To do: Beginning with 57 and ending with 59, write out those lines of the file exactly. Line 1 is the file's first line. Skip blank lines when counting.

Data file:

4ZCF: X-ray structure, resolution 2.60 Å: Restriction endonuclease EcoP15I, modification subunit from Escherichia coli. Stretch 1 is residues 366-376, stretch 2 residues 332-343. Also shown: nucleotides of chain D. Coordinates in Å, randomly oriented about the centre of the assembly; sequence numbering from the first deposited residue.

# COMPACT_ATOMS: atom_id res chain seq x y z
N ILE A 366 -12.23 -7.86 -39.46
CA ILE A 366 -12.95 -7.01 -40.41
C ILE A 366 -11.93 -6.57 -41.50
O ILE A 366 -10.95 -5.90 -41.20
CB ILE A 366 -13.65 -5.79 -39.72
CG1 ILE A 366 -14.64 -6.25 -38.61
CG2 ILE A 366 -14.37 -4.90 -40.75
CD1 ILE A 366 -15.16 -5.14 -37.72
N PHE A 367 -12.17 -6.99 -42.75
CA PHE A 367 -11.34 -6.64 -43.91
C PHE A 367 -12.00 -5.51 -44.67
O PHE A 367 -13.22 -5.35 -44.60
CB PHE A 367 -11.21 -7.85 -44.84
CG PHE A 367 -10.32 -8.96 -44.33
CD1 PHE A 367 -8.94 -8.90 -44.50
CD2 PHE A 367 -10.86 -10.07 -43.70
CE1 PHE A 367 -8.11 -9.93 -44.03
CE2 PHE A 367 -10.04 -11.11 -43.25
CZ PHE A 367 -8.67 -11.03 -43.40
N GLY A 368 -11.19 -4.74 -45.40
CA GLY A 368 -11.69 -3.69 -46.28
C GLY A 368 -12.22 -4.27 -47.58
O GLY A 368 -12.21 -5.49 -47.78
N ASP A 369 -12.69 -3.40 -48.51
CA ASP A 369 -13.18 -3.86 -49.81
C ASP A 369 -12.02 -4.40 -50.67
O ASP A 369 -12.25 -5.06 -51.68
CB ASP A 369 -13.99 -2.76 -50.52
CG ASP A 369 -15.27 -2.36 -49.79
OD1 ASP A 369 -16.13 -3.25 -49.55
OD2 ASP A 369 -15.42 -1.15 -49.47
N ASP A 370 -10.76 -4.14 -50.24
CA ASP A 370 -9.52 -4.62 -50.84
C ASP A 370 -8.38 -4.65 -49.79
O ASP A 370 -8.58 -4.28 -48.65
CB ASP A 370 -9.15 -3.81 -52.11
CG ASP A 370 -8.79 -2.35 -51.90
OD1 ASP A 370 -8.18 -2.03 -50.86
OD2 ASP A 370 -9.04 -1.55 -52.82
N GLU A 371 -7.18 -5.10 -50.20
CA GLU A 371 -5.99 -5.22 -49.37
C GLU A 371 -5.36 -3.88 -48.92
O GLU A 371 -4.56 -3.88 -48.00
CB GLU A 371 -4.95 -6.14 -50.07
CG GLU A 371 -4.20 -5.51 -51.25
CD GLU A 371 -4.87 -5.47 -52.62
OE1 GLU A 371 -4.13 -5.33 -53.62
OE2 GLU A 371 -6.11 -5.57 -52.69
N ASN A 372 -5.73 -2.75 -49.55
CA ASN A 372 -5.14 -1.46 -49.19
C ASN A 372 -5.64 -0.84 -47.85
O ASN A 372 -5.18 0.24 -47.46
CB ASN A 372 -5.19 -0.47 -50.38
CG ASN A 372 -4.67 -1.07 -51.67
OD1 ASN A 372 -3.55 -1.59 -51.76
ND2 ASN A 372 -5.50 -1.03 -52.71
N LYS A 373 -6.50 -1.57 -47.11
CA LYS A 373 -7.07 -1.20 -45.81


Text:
OD1 ASN A 372 -3.55 -1.59 -51.76
ND2 ASN A 372 -5.50 -1.03 -52.71
N LYS A 373 -6.50 -1.57 -47.11